6/10/19

Damning Trifles (1932) by Maurice C. Johnson

In my previous post, I reviewed a humorously written detective novel with an academic background, R.T. Campbell's Unholy Dying (1945), in which the comedic detective and avid reader of locked room mysteries, Professor John Stubbs, is confronted with "the exact opposite of the closed box mystery" – a poisoning in an unlocked room to which two-thousand people had free access. So, for today, I have found a locked room novel about a poisoning inside "a veritable fortress."

Maurice C. Johnson is an extremely obscure mystery writer, of whom very little is known, except that he wrote at least two detective novels, Damning Trifles (1932) and It Takes a Thief (1932). Both were published by Alfred A. Knopf, New York.

Back in 2013, Damning Trifles emerged from obscurity when John Harrington quoted a blurb from The Sun, 1932, in Keeler News #82 of the Harry Stephen Keeler Society. According to the blurb, Keeler was the author of Damning Trifles, but none of "the Keeler experts who have read the book agree." Unfortunately, the link to the news letter is as dead as a door nail, but this mistake from '32 caught the attention of Keeler's biggest champions today, Ramble House, who reprinted the book regardless in 2014 – which caught my eye for a very different reason. Everything about the (surface) plot struck me as an impossible crime story by one of my favorite alternative mystery writers, John Russell Fearn.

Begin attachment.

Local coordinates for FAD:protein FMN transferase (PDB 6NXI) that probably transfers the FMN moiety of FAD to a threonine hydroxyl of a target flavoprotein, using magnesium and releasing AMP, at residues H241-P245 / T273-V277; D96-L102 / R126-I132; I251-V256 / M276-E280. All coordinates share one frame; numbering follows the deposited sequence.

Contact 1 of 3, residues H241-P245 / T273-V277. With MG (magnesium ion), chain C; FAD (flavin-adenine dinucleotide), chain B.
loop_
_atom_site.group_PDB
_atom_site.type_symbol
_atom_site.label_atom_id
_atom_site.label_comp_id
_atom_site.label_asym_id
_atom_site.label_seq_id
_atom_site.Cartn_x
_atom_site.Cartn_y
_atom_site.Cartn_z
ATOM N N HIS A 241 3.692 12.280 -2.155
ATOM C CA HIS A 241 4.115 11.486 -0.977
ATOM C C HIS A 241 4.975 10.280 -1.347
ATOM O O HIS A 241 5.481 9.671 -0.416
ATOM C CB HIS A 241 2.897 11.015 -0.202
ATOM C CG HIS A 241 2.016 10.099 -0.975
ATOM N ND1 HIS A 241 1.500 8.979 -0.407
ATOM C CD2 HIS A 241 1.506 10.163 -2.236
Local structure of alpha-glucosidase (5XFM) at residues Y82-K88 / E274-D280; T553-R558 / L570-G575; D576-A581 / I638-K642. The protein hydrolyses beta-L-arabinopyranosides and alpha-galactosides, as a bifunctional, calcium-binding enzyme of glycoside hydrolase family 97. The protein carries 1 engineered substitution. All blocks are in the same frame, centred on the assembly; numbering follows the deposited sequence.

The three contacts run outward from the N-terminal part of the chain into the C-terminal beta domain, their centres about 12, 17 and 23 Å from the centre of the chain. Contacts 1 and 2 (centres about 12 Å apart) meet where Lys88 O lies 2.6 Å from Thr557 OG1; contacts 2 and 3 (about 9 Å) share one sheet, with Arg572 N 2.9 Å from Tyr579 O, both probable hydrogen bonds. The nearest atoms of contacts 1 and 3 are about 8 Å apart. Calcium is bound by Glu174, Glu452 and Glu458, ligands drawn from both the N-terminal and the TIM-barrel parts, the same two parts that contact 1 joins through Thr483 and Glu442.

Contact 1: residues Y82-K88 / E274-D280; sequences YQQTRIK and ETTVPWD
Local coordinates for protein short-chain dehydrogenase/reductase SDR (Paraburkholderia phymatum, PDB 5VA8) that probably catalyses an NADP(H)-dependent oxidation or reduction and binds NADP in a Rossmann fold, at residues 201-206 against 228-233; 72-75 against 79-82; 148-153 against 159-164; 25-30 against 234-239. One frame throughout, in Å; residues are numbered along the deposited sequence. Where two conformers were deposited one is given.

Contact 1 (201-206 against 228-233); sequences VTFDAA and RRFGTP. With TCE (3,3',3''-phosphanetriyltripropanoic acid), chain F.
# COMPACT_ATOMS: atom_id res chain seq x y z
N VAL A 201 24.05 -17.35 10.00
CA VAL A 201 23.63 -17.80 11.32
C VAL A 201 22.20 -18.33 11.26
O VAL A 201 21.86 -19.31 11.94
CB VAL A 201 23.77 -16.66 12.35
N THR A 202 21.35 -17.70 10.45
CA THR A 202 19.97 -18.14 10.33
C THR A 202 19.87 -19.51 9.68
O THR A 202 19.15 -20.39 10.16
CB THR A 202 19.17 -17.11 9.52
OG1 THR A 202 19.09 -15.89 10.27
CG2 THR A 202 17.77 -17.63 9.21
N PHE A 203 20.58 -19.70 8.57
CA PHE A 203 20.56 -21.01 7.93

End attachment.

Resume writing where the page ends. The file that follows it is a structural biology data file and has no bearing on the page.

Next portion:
Damning Trifles centers on an important invention (Account Settled, 1949) and the scene of the seemingly impossible murder is a photographic laboratory (Vision Sinister, 1954). Interestingly, Johnson has one of his characters say how he can't "disprove one atom of this evidence" and later utters the phrase "every atom of evidence." I remember more than one of Fearn's characters throwing up their hands and saying they hadn't "an atom of proof."

Now, don't get me wrong here. I'm not saying Johnson could have been a twenty-four-year-old Fearn and Damning Trifles represents his first, tentative steps as a mystery novelist. Johnson was an American, while Fearn was English, but it's fascinating to see how closely (plot-wise) their work appears to align.

The protagonist of Damning Trifles is a newspaper reporter, Robert "Bob" Rollins, who "pulled off two big murders beats" for the Chicago Leader and the opening has him lecturing a colleague on the impossibility of a successfully premeditated murder – because a planned murder always "presupposes a motive." When you have the motive, in combination with those damning trifles (i.e. clues), you have your man. Rollins gets another opportunity to put his theories into practice when a murderer strikes very close to home.